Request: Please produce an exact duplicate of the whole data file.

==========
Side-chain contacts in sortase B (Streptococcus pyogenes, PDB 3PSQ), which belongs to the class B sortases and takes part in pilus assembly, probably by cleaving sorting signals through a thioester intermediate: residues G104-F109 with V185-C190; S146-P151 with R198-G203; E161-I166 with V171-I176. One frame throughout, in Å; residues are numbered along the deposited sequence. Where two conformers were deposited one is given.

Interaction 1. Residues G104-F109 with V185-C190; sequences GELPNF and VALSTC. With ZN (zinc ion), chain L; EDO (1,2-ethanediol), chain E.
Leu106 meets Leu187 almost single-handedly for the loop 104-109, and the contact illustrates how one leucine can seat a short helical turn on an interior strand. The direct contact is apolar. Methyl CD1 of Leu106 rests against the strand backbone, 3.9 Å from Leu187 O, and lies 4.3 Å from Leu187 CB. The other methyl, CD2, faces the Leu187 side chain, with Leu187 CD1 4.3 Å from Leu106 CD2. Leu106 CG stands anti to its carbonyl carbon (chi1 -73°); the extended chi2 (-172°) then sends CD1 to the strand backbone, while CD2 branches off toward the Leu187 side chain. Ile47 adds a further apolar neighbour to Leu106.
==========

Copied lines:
Side-chain contacts in sortase B (Streptococcus pyogenes, PDB 3PSQ), which belongs to the class B sortases and takes part in pilus assembly, probably by cleaving sorting signals through a thioester intermediate: residues G104-F109 with V185-C190; S146-P151 with R198-G203; E161-I166 with V171-I176. One frame throughout, in Å; residues are numbered along the deposited sequence. Where two conformers were deposited one is given.

Interaction 1. Residues G104-F109 with V185-C190; sequences GELPNF and VALSTC. With ZN (zinc ion), chain L; EDO (1,2-ethanediol), chain E.
Leu106 meets Leu187 almost single-handedly for the loop 104-109, and the contact illustrates how one leucine can seat a short helical turn on an interior strand. The direct contact is apolar. Methyl CD1 of Leu106 rests against the strand backbone, 3.9 Å from Leu187 O, and lies 4.3 Å from Leu187 CB. The other methyl, CD2, faces the Leu187 side chain, with Leu187 CD1 4.3 Å from Leu106 CD2. Leu106 CG stands anti to its carbonyl carbon (chi1 -73°); the extended chi2 (-172°) then sends CD1 to the strand backbone, while CD2 branches off toward the Leu187 side chain. Ile47 adds a further apolar neighbour to Leu106.